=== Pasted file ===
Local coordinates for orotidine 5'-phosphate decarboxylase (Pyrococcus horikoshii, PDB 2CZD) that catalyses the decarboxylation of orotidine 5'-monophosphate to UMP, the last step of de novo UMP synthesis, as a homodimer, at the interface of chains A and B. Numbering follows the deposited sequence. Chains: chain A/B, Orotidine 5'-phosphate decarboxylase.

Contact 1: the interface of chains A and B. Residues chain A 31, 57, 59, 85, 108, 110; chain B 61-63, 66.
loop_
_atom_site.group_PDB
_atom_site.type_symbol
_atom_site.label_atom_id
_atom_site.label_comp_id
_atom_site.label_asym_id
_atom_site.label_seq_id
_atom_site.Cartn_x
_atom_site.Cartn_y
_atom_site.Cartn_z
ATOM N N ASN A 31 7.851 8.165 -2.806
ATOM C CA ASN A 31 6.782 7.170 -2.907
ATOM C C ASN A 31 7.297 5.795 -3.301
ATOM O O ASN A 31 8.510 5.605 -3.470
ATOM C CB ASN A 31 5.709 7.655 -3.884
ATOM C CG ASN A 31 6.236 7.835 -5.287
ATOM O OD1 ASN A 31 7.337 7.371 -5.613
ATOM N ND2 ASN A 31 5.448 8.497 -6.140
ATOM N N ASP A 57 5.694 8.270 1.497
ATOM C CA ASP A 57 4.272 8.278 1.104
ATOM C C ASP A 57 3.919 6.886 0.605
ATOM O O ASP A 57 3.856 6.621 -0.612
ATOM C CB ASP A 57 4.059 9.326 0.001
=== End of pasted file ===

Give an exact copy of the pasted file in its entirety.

Local coordinates for orotidine 5'-phosphate decarboxylase (Pyrococcus horikoshii, PDB 2CZD) that catalyses the decarboxylation of orotidine 5'-monophosphate to UMP, the last step of de novo UMP synthesis, as a homodimer, at the interface of chains A and B. Numbering follows the deposited sequence. Chains: chain A/B, Orotidine 5'-phosphate decarboxylase.

Contact 1: the interface of chains A and B. Residues chain A 31, 57, 59, 85, 108, 110; chain B 61-63, 66.
loop_
_atom_site.group_PDB
_atom_site.type_symbol
_atom_site.label_atom_id
_atom_site.label_comp_id
_atom_site.label_asym_id
_atom_site.label_seq_id
_atom_site.Cartn_x
_atom_site.Cartn_y
_atom_site.Cartn_z
ATOM N N ASN A 31 7.851 8.165 -2.806
ATOM C CA ASN A 31 6.782 7.170 -2.907
ATOM C C ASN A 31 7.297 5.795 -3.301
ATOM O O ASN A 31 8.510 5.605 -3.470
ATOM C CB ASN A 31 5.709 7.655 -3.884
ATOM C CG ASN A 31 6.236 7.835 -5.287
ATOM O OD1 ASN A 31 7.337 7.371 -5.613
ATOM N ND2 ASN A 31 5.448 8.497 -6.140
ATOM N N ASP A 57 5.694 8.270 1.497
ATOM C CA ASP A 57 4.272 8.278 1.104
ATOM C C ASP A 57 3.919 6.886 0.605
ATOM O O ASP A 57 3.856 6.621 -0.612
ATOM C CB ASP A 57 4.059 9.326 0.001